The Great Delivery Debate
By Chris Moody
Dr. Winston Royce first described a model for working with large software systems in 1970, which we’ve grown to know as “Waterfall”. Interestingly enough what many never read in his writings on software development, is the following quote: “I believe in this concept, but the implementation described above is risky and invites failure.” (Source: Dr. Winston Royce. Proceedings, IEEE WESCON, August 1970) Why could he have said this? Could it be that many times requirements are emergent? Perhaps it’s that estimating large and complex bodies of work based on a requirements document can be incredibly inaccurate?
While I have a large bias towards Agile methodologies, as a consultant it’s my responsibility to evaluate what truly is the best solution for a client. I was recently on a project in a marketing organization, and while there certainly were some opportunities for Agile principles to be utilized, a framework like Scrum or Kanban just would not have been possible. I’ve heard some waterfall purists sum agile up to a bunch of people who want to get out of documentation and commitments to timelines. Ouch. But I also hear a lot of criticism from agile truthers about anyone who leverages waterfall as being clueless and archaic. Can’t we all just get along? Yeah, we can actually. But we have to start to recognize that Agile and Waterfall have value in different ways.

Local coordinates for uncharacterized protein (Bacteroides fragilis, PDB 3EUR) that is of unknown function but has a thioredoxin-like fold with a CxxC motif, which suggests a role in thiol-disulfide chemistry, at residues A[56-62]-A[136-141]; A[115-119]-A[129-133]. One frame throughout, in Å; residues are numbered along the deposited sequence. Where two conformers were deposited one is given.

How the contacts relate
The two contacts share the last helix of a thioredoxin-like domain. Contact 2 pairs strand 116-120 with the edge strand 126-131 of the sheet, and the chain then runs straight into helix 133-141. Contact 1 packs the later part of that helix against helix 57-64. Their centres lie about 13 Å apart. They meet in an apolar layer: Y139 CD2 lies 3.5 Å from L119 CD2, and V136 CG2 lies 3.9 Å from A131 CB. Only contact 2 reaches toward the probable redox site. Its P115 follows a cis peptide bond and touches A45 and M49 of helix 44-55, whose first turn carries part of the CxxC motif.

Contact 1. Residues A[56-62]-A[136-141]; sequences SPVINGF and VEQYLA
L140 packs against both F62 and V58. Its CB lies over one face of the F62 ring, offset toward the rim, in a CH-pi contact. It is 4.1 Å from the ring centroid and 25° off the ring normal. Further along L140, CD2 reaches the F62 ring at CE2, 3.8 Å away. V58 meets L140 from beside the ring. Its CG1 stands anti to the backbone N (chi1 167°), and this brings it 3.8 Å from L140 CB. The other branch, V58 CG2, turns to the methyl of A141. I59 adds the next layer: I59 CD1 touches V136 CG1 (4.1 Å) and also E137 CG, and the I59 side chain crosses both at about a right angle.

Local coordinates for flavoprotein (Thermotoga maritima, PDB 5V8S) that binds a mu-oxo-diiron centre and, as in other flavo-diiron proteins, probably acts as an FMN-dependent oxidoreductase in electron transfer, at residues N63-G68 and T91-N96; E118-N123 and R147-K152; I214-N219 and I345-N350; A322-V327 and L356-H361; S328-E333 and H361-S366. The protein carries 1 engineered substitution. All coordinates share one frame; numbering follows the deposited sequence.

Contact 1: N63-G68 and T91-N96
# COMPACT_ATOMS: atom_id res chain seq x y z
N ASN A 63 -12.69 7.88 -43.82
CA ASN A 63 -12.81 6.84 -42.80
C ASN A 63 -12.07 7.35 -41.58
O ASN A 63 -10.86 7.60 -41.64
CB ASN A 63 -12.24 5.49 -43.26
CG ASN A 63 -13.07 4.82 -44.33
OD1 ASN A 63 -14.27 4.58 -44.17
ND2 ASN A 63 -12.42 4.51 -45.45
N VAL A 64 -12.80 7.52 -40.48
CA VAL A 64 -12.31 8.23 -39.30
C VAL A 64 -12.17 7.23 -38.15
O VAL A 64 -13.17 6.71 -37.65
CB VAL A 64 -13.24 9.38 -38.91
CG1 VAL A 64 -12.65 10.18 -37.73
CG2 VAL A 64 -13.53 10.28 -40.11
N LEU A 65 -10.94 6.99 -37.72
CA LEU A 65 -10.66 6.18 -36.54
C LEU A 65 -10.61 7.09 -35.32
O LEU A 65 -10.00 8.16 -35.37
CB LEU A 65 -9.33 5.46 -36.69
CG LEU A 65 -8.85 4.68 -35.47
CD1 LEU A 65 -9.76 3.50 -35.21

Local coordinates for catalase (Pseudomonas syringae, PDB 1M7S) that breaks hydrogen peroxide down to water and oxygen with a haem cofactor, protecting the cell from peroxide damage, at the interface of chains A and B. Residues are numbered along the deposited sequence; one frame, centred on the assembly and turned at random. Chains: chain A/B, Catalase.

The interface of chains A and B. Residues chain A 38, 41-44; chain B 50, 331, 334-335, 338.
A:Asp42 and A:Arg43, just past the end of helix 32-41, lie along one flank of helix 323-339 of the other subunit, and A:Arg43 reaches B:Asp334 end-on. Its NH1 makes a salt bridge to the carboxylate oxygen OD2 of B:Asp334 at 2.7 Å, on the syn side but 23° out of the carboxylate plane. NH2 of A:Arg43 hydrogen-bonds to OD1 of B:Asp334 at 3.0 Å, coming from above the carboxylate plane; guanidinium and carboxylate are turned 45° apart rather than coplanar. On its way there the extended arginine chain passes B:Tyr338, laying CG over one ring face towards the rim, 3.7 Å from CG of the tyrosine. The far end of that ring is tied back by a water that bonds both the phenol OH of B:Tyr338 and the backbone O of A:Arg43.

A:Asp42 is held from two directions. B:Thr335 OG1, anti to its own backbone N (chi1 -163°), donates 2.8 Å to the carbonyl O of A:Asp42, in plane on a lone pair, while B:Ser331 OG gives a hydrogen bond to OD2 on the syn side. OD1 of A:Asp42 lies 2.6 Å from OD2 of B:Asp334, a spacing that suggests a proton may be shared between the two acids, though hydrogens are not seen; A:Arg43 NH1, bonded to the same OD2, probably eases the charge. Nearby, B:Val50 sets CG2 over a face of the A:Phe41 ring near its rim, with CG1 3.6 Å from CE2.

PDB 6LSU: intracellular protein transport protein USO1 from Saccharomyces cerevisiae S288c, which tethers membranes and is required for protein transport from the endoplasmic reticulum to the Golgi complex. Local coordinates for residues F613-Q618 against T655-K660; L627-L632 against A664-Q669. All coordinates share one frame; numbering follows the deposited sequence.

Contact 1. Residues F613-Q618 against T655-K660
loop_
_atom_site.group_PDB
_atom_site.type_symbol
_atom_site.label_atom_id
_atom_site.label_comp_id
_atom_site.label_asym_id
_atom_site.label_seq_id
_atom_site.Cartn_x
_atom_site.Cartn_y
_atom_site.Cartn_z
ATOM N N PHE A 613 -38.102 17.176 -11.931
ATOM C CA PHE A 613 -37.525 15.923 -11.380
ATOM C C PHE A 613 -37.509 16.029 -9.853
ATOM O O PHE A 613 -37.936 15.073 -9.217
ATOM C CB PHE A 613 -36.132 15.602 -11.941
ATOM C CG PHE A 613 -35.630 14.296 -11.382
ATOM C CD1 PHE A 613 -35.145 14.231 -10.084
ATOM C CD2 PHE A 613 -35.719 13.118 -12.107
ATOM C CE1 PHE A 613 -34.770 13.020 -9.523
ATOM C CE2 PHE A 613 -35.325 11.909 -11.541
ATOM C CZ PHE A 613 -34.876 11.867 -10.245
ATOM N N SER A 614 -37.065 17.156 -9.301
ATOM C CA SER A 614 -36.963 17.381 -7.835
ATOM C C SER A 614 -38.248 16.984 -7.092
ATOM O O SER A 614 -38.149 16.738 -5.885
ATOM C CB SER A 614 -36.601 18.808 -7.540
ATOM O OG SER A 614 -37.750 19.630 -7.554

I’d love to have some discussion about what is seemingly a great divide between Agile and Waterfall methodologies. To help those in each “camp” understand why a specific method has value towards solving their business problems. What are some examples where you think a Waterfall process was truly the best solution for a project? What were some of the identifiers you had to come to that conclusion? Have you had success with using a “ScrumerFall” model where the requirements and design are all done up front, but execution is done in sprints?
Chris Moody is a a project manager/consultant working for a consulting firm in the Seattle area. In recent years he has been working with agile teams more abundantly. You can read more from Chris on his blog.